Ter Braak manages to have his cake and eat it here: his inverted commas imply that he is sceptical of the notion of national character--volkskarakter being a term used freely by fellow reviewers--but that does not stop him from describing it as if it existed. Most reviewers comment on Van Schendel's style, particularly its resemblance to historical chronicles or a factual account. As early as 1932, they began to link Van Schendel's language and style of writing with his Dutchness: it is perceived as pure, or pre-eminently Dutch, something which Smit, for example, associates with its soberness and simplicity. (18) Or it is measured and characters are flatly drawn. (19) So Ter Braak was certainly not the first to impute this significance to Van Schendel.
There is evidence in this short compilation from the reviews that some critics expressed patriotic feelings and accepted the essentialist construct of the volkskarakter, and two of them exhibited an awareness of the undesirability of national stereotypes. The question I wish to address now is which aspects of De waterman engage with traditional national-identity markers.
The reader embarking on De waterman encounters what might be called a typically Dutch landscape of rivers, waterways, and dykes, shrouded in mist and penetratingly cold. Hehnan comments:
en nu het binnenwater in zijn jongste werk dat meer Hollandsch, meer van het eigen land is dan al wat hij tot nu toe schreef.
and now the inland waterways in his most recent work that is more Dutch, more of his own country than everything he has written so far.
The water becomes Rossaart's way of life, he comes to know its ways, it is his element, though not in a way that provides comfort and security, for it robs him of his son, who drowns, and his wife, who can no longer tolerate life on a boat, and ultimately it claims him. Thus Van Schendel provides a focus for patriotic feeling which does not lead to complacency or glorification. In the same way the havens, the towns of Holland with their solid, unchanging streets and buildings grouped around the church cannot provide escape from threat for very long because, as well as being a physical refuge, they house the Dutch people, which, it could be argued, is where all Rossaart's problems start.
It is in his portrayal of society that Van Schendel makes his most devastating critique of Dutchness and the role of religion and its far-reaching effects on the members of Dutch society. Religion is not shown as a form of worship but as a cultural force shaping the behaviour of families and the communities they live in. In particular, Calvinism is shown to be a harsh code, quick to instil a polarity between right and wrong: to approve individuals if they follow the rules of the church but brand them as wrong if they do not. From being wrong to being bad is a short step. When he arrives home late, the first words of the child Maarten Rossaart, who has just witnessed a terrifying scene of murder, are 'Ik weet het wel dat ik slecht ben' ['I know I am bad']. (20) This religion also teaches that obedience to God includes putting up with social injustice. In De waterman, with the Netherlands under French domination, this injustice takes the form of a growing tax burden and high prices:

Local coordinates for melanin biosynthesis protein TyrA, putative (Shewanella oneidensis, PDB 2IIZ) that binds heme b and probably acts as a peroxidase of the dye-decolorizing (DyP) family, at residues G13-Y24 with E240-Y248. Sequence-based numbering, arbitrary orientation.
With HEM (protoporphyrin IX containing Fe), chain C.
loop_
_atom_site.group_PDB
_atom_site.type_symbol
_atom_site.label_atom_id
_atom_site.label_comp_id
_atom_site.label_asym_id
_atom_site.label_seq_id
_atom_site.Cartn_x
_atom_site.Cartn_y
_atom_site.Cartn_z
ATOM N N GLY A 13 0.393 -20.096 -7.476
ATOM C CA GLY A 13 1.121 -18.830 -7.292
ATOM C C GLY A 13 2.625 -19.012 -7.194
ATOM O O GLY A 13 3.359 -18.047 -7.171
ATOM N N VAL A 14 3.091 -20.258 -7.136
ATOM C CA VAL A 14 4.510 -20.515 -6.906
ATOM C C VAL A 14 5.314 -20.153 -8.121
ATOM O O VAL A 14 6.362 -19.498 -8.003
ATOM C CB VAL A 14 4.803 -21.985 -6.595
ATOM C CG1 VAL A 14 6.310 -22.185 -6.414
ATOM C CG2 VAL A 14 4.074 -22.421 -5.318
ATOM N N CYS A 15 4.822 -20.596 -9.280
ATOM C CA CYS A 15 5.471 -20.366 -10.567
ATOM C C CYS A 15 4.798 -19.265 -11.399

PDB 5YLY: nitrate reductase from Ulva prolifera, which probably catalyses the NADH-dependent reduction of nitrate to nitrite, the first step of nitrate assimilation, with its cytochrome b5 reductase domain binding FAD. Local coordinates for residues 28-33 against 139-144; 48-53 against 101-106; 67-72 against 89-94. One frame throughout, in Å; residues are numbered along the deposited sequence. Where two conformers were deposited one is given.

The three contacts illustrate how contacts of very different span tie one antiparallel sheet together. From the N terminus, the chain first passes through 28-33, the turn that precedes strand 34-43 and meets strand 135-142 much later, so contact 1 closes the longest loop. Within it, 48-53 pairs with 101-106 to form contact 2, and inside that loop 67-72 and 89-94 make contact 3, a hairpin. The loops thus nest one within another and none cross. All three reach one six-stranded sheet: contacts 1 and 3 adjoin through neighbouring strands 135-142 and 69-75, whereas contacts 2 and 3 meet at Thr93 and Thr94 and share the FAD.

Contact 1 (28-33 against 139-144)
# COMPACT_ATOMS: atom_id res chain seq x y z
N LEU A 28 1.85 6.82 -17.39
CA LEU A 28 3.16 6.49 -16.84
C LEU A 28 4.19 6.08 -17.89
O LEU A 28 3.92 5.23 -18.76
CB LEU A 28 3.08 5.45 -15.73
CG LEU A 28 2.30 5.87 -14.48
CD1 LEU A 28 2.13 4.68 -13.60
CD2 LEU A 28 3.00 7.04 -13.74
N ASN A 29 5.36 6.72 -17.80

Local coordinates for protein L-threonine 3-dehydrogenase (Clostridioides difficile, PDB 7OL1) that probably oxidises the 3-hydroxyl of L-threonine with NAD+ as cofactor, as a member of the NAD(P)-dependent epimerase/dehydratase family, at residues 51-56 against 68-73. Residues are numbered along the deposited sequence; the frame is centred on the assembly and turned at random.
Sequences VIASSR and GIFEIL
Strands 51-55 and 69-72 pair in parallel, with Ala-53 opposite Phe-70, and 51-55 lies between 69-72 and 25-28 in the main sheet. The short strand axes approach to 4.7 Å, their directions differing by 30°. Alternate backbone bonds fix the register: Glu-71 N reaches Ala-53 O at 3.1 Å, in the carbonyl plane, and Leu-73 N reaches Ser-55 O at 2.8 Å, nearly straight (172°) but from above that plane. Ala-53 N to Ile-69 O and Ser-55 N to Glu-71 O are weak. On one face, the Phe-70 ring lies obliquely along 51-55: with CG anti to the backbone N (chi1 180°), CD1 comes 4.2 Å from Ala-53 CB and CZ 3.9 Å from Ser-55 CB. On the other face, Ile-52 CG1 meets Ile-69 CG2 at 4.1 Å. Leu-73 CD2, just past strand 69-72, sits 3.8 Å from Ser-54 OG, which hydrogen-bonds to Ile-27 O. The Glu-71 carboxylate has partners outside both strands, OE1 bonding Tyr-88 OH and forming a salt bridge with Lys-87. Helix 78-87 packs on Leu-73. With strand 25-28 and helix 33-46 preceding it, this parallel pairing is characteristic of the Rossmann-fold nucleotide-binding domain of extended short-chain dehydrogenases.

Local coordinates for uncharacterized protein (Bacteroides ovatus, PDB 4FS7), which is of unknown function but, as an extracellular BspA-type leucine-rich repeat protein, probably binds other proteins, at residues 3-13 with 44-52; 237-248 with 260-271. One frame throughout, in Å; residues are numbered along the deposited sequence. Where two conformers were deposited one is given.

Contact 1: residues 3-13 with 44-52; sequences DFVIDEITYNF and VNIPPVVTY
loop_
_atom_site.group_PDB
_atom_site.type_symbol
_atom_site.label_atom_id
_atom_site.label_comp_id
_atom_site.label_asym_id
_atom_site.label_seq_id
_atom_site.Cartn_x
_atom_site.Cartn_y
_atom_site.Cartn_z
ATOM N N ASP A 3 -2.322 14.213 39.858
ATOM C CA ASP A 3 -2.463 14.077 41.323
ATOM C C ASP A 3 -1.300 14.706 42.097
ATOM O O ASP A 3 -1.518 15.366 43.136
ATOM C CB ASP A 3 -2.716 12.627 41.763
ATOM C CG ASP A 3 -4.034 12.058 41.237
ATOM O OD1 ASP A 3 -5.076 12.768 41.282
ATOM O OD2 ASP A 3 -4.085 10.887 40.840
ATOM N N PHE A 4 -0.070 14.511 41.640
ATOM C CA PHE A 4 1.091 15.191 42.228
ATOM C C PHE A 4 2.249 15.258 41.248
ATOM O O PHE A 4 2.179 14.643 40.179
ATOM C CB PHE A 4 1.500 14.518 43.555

Hoewel Rossaart noch zijn vrouw klaagde gaf hij (21) herhaaldelijk den raad te berusten en de beproevingen te dragen gelijk zij van den Almachtige gezonden werden. (p. 186)
Although neither Rossaart nor his wife complained, he [Tiel] repeatedly advised them to accept their fate and bear the trials sent by the Almighty.
So in Van Schendel's Holland, religion dominates both the personal and the political and stifles the impulse for change.
Maarten Rossaart, the unusual Dutch hero, resists Calvinist socialization and is consequently an outcast, a position reinforced by his falling in love with a Catholic girl. When Rossaart meets a group of people leading a communal life in an attempt to set up a new kind of society, he joins them for a while and is able to offer Marie the chance of joining him, though not in a marriage recognized by church or state. Life for all the community is made very hard indeed since they do not have society's approval. They live in poverty and discomfort and the men are persecuted for refusing to be drafted into the army. Ultimately, the commune disintegrates. Van Schendel's depiction of this early nineteenth-century social experiment has its basis in fact: the so-called 'Zwijndrechtse Nieuwlichters'. (22) Although I argue that through this depiction Van Schendel comments critically on traditional Dutch society, particularly the role of Calvinism in it, it is worth noting that many contemporary reactions give a universalizing reading: the story is about human nature, and where they detect a negative force, on the whole, they call it fate.